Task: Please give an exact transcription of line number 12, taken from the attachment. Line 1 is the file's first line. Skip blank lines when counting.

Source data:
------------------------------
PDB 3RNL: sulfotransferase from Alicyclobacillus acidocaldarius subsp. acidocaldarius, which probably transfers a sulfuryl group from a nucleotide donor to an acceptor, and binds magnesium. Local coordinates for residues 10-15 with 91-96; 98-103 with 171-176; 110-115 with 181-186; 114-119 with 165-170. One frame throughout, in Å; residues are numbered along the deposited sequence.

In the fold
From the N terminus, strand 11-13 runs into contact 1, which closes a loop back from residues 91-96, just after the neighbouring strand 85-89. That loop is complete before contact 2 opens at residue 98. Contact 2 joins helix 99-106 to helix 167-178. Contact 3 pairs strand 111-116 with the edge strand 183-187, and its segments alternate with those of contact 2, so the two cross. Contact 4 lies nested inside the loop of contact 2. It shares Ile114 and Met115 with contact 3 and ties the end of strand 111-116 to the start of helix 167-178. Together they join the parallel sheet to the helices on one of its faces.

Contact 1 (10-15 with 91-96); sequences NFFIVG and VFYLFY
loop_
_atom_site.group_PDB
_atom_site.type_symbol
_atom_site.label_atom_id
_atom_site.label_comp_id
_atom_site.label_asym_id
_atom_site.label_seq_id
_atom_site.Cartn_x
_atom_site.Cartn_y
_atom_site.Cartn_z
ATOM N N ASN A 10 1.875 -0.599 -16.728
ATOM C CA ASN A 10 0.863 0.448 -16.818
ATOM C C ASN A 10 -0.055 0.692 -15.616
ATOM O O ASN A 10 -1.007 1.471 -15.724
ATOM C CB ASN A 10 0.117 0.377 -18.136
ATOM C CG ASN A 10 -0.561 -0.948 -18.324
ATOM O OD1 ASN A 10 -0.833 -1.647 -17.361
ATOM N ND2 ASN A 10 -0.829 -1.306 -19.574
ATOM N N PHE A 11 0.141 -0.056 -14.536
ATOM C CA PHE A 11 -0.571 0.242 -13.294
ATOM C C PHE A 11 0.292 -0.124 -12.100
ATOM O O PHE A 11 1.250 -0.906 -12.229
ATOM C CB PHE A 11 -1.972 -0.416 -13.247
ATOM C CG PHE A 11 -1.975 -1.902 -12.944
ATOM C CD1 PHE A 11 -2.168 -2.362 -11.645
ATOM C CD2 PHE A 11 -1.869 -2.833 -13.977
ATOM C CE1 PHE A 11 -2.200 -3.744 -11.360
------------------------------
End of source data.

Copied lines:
_atom_site.Cartn_x